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Review: Flashy songs outshine story in THE GREATEST SHOWMAN

Courtesy of Fox


Show business is a never ending landscape, as is chasing the American dream. Many amateurs try and fail, and so did Phineas T. Barnum for a short while before catapulting his status as one of the most notorious ringleaders around the globe. It's the backdrop to "The Greatest Showman," a musical biopic that puts the spotlight on Barnum (played by the always reliable and consistent Hugh Jackman) and how the man assembled a crazy clan of strange and abnormal human beings to give audiences something they'd never seen before.

Before we get to his success, as any biopic must, it needs to show our hero at their lowest. And that's true here as the movie picks up with Barnum around the age of eight years old, falling in love with an unobtainable Charity (Michelle Williams), who comes from an extremely wealthy family, and her father scoffs at the idea of her marrying such a poor man. Of course, after a musical interlude or two, the pair grow up and fondly run off to start their family. It's not to long before Barnum loses his job, and is forced to reconsider the life he wants. Sure enough, he secures a loan for roughly $10,000 and starts his own shindig. First, it's a museum and then when tickets aren't selling enough, he puts feelers out for unusual and daring acts to compose a circus of sorts.

The folks he recruits are from all walks of life and come in any shape or size. There's a pair of death defying trapeze artists siblings named Anne and W.D Wheeler (Zendaya and Yhya Abdul-Mateen II); the world's shortest man Tom Thumb (Sam Humphrey): "The Irish Giant" Mr. O'Malley (Eric Anderson): The Bearded Lady, Lettie Lutz (Keala Sette); and "The World's Fattest Man!" (Daniel Everidge). Most of the show, in the beginning, doesn't sit kindly with the townsfolk, often sparking protest and outcry for, what they call, "freaks" taking over their town.

Except, sooner, the crowds who enjoy the performances start to outweigh the negative spectators. And then the proverbial plot clichés start to compile like a knock of the old top hat. Zac Efron shows up midway as Producer Phillip Carlyle, who eventually becomes a partner with Barnum and to add a spruce that feels unnecessary, Rebecca Ferguson makes headway playing famed European opera singer Jenny Lind (except, when she finally does sing, it's not opera).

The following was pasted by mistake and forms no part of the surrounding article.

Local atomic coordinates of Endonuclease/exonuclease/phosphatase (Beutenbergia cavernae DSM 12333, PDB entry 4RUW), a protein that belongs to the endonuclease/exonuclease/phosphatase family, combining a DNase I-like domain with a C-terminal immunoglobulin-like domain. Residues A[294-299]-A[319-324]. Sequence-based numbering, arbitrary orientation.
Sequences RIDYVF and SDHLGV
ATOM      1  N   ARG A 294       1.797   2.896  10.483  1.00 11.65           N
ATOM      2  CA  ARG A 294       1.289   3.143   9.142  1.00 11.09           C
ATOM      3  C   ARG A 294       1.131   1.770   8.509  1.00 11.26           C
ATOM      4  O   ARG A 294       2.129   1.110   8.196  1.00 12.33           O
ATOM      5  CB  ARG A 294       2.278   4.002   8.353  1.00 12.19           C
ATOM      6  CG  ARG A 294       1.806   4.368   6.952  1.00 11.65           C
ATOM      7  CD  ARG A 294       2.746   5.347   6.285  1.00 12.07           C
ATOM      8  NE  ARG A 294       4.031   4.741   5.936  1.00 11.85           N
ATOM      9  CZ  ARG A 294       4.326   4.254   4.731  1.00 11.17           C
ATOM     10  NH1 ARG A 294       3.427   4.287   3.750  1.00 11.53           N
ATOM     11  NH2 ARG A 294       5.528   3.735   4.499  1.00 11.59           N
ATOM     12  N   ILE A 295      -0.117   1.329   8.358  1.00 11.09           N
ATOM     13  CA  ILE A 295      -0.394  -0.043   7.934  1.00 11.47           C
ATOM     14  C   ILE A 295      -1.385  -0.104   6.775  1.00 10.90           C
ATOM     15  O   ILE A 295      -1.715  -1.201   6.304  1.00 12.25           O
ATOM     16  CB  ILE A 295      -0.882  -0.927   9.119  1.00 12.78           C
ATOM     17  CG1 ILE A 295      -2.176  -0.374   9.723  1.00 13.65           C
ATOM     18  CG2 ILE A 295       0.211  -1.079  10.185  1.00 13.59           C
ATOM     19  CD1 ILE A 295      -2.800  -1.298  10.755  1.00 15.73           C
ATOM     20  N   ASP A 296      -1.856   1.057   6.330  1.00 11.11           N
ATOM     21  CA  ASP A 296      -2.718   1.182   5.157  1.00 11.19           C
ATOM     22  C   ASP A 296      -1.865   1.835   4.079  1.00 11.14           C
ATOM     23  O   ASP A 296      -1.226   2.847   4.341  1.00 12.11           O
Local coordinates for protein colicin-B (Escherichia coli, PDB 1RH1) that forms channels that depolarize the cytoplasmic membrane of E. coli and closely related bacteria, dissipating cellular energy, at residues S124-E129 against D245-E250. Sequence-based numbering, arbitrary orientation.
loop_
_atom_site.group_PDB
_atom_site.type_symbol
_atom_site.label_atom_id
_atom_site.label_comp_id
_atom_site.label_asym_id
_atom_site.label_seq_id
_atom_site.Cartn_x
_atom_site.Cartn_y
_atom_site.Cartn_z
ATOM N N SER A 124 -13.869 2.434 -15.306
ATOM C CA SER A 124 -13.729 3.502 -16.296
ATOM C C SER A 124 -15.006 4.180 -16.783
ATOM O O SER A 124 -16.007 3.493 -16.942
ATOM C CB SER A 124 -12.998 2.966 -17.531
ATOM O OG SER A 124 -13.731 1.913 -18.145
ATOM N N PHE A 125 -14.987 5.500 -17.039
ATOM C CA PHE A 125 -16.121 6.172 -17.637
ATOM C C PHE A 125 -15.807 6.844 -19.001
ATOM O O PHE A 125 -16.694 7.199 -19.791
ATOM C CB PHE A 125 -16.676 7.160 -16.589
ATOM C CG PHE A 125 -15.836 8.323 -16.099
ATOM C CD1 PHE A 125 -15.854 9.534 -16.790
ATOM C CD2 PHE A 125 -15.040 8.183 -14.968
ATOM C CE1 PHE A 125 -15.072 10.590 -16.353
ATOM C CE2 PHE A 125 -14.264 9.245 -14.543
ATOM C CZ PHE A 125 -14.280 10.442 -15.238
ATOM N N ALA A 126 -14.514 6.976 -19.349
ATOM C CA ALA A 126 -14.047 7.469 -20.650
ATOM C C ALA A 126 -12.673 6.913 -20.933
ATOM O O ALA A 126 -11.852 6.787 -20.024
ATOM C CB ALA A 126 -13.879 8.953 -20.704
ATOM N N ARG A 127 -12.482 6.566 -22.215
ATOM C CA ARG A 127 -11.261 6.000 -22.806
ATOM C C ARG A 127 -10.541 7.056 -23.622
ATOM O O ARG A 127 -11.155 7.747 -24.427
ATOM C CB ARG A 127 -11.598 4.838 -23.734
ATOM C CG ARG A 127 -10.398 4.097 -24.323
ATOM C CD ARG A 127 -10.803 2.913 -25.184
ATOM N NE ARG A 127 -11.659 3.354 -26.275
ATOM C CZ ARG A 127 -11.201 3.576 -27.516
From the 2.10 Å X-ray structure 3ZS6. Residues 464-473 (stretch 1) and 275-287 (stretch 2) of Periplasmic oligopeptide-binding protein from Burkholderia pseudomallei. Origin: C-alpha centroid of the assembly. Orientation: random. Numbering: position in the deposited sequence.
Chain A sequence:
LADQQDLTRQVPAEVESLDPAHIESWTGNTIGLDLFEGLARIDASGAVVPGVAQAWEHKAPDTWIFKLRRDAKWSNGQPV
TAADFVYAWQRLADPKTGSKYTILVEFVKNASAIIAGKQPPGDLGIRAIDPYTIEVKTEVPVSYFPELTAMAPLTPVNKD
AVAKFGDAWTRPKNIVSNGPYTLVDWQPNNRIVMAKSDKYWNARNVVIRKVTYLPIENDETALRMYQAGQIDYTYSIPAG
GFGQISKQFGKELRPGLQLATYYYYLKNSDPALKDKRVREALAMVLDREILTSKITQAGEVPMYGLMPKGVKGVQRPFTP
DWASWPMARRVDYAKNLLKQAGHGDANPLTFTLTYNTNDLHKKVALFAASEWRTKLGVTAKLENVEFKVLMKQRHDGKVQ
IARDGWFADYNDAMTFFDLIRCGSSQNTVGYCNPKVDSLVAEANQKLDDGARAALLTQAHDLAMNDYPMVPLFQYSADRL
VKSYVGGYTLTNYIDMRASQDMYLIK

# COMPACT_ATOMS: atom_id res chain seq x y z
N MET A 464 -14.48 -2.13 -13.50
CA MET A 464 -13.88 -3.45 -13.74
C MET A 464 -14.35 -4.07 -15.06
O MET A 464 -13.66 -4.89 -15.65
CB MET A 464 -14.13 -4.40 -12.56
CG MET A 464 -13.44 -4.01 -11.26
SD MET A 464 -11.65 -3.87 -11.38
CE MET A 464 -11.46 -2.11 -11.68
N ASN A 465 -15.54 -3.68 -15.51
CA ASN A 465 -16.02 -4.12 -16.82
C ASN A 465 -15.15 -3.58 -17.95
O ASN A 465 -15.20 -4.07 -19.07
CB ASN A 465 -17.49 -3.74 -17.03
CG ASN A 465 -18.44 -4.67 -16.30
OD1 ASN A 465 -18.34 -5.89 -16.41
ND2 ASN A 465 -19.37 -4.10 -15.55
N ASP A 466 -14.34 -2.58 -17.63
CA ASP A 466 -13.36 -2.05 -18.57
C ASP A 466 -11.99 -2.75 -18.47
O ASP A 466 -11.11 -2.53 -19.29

The main issue with "The Greatest Showman" has nothing to do with the toe tapping musical numbers that, often, are staged exceptionally well. First time director Michael Gracey, has an eye for the flashy (in the vein of Baz Luhrmann's much better "Moulin Rouge".) The issue is that while the "La La Land" and "Dear Evan Hansen"  scribes Benj Pasek and John Debney infuse the movie with a pulpy, somewhat poppy, soundtrack - it doesn't drive the plot as well as it should. Forcing a relative mix bag. The song and dance really outweigh any semblance of a narrative that tries desperately to infuse old fashion values that seemingly feel misplaced with the musical tunes.

Not to mention, I didn't think it was wrong of me to expect a spectacular finale that would bring the house down. Instead, the ending felt concocted and spliced together to tie up loose ends so quickly. I was rather caught off guard the movie ended so blatantly. Unlike "La La Land" where the music was used to enhanced the characters surroundings and the plot, here it can't rise above just being dazzling. Williams also isn't given much to do other than smile sweetly at her husband's success, and the subplot involving Efron and Zendaya is a good example of where "The Greatest Showman" works overtime, forcing us to believe this relationship that is already realistic, except it has to remind us that she's black and he's white. A testament to the era which this took place yes, but at times it teeters on the edge of overboard.

But "The Greatest Showman" hardly wasn’t interested in testing those focal points anyway. So I have no qualms that folks looking for songs that offer escapism will find them in the picture. I know I did. In fact, I've had the soundtrack on repeat for weeks leading up to the release. And this cast works ferociously. Bringing the perfect amount of choreography and catchy songs to the mainstream. I would just warn the masses not to walk in this movie expecting a showstopper, rather a decent film where the shiny lyrics offer more depth than the story behind them. B-

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